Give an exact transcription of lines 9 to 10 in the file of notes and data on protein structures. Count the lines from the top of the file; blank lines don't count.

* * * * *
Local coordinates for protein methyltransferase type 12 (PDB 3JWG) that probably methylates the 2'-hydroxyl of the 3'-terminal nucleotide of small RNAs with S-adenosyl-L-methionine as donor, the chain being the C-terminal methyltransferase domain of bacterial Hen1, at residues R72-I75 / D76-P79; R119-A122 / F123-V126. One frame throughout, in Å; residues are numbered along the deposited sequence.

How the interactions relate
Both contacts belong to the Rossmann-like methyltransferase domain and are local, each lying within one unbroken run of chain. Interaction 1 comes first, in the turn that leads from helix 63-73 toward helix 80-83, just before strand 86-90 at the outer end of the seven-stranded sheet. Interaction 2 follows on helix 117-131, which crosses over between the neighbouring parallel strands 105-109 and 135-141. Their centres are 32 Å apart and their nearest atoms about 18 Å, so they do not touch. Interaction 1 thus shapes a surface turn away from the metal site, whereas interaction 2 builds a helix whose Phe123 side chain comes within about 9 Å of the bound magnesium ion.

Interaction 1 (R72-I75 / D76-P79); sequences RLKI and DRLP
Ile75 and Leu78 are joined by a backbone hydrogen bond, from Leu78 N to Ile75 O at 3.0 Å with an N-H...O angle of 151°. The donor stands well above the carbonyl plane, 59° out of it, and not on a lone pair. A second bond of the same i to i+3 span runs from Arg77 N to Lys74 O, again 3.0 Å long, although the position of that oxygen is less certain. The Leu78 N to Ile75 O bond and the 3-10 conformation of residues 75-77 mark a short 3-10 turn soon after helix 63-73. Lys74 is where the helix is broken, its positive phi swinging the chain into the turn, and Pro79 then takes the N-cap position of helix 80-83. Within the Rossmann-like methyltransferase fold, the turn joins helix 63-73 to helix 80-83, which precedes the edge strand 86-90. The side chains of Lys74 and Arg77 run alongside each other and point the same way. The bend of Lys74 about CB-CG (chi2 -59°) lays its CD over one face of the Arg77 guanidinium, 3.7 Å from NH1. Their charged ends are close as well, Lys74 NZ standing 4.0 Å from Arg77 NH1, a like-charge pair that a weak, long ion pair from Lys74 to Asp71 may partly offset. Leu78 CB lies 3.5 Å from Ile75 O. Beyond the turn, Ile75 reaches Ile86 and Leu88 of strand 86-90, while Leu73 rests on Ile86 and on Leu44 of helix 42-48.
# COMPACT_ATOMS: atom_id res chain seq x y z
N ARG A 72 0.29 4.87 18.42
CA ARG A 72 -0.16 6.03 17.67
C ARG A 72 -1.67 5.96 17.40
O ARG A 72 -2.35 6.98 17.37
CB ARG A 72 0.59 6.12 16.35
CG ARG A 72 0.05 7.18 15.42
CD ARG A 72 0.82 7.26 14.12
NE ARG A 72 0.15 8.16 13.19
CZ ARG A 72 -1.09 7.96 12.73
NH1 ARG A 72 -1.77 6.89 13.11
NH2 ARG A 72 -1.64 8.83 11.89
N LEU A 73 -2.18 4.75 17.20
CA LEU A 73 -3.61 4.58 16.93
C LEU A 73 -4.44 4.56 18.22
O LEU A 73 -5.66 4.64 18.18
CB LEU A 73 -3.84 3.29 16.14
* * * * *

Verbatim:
C ARG A 72 -1.67 5.96 17.40
O ARG A 72 -2.35 6.98 17.37